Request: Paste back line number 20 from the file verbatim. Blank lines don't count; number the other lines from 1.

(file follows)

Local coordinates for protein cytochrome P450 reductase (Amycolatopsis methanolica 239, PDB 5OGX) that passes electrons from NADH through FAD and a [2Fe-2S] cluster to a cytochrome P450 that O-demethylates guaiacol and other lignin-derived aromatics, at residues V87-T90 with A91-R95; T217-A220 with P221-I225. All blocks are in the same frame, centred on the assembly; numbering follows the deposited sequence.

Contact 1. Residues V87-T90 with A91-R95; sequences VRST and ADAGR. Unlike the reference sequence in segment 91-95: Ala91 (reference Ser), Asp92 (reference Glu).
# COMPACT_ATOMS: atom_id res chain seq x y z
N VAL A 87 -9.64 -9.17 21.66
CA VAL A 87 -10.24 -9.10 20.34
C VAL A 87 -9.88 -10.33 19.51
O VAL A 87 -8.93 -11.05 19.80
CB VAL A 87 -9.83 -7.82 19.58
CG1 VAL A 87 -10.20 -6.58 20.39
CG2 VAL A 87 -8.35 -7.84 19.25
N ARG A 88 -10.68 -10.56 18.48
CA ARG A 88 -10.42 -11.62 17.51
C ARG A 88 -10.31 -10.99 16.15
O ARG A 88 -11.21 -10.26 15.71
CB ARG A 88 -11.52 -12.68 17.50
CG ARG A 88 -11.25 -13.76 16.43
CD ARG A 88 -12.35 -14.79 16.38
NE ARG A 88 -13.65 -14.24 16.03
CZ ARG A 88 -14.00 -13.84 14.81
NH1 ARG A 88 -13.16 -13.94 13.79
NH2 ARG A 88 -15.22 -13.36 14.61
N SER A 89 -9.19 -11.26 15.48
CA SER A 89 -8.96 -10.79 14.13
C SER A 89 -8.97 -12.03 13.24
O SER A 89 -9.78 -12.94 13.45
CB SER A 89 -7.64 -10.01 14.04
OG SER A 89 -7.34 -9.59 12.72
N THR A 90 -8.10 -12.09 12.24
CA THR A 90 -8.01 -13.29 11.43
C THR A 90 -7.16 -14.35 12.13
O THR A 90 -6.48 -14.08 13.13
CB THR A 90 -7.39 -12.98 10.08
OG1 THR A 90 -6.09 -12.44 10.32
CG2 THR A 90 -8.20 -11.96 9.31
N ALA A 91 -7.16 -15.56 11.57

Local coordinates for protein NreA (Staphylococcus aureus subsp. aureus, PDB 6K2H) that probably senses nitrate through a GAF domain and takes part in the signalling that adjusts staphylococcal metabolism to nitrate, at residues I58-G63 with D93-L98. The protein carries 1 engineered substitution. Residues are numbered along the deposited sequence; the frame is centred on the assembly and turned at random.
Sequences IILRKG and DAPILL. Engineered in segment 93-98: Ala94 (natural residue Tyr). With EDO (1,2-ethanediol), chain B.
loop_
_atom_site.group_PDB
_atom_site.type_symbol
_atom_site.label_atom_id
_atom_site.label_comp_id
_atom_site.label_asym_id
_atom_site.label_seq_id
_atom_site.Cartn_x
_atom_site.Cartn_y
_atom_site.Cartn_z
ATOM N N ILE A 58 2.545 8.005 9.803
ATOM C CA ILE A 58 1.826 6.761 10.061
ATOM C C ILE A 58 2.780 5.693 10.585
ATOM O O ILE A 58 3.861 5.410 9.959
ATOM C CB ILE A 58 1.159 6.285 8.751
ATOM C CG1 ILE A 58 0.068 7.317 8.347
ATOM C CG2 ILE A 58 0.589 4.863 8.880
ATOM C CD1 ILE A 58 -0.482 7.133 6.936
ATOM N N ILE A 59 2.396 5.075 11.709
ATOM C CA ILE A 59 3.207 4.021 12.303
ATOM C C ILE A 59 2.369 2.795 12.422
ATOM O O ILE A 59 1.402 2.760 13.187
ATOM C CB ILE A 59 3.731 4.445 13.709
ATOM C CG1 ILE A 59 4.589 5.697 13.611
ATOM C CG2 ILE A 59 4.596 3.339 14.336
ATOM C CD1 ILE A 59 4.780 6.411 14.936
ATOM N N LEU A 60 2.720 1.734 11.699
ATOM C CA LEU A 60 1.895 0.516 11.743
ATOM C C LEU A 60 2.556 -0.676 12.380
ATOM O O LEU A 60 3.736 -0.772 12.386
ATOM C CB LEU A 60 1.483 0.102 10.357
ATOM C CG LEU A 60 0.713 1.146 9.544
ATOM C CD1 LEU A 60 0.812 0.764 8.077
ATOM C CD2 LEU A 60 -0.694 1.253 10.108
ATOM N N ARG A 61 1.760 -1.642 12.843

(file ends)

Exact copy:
NH1 ARG A 88 -13.16 -13.94 13.79